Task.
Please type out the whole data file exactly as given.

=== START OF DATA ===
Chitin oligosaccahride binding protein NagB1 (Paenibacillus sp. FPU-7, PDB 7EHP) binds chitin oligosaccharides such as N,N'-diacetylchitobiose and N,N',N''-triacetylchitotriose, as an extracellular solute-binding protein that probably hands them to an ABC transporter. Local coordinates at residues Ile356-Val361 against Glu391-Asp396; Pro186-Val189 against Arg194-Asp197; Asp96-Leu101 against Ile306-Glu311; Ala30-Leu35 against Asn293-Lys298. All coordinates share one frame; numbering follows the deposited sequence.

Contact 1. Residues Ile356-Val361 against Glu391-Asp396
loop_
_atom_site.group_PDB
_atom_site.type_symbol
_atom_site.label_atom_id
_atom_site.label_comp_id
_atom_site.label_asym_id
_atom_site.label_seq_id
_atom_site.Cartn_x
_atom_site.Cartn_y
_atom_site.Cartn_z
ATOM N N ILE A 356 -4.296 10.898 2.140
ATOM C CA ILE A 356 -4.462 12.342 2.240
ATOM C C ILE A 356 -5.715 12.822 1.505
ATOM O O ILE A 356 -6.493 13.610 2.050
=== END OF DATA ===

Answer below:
Chitin oligosaccahride binding protein NagB1 (Paenibacillus sp. FPU-7, PDB 7EHP) binds chitin oligosaccharides such as N,N'-diacetylchitobiose and N,N',N''-triacetylchitotriose, as an extracellular solute-binding protein that probably hands them to an ABC transporter. Local coordinates at residues Ile356-Val361 against Glu391-Asp396; Pro186-Val189 against Arg194-Asp197; Asp96-Leu101 against Ile306-Glu311; Ala30-Leu35 against Asn293-Lys298. All coordinates share one frame; numbering follows the deposited sequence.

Contact 1. Residues Ile356-Val361 against Glu391-Asp396
loop_
_atom_site.group_PDB
_atom_site.type_symbol
_atom_site.label_atom_id
_atom_site.label_comp_id
_atom_site.label_asym_id
_atom_site.label_seq_id
_atom_site.Cartn_x
_atom_site.Cartn_y
_atom_site.Cartn_z
ATOM N N ILE A 356 -4.296 10.898 2.140
ATOM C CA ILE A 356 -4.462 12.342 2.240
ATOM C C ILE A 356 -5.715 12.822 1.505
ATOM O O ILE A 356 -6.493 13.610 2.050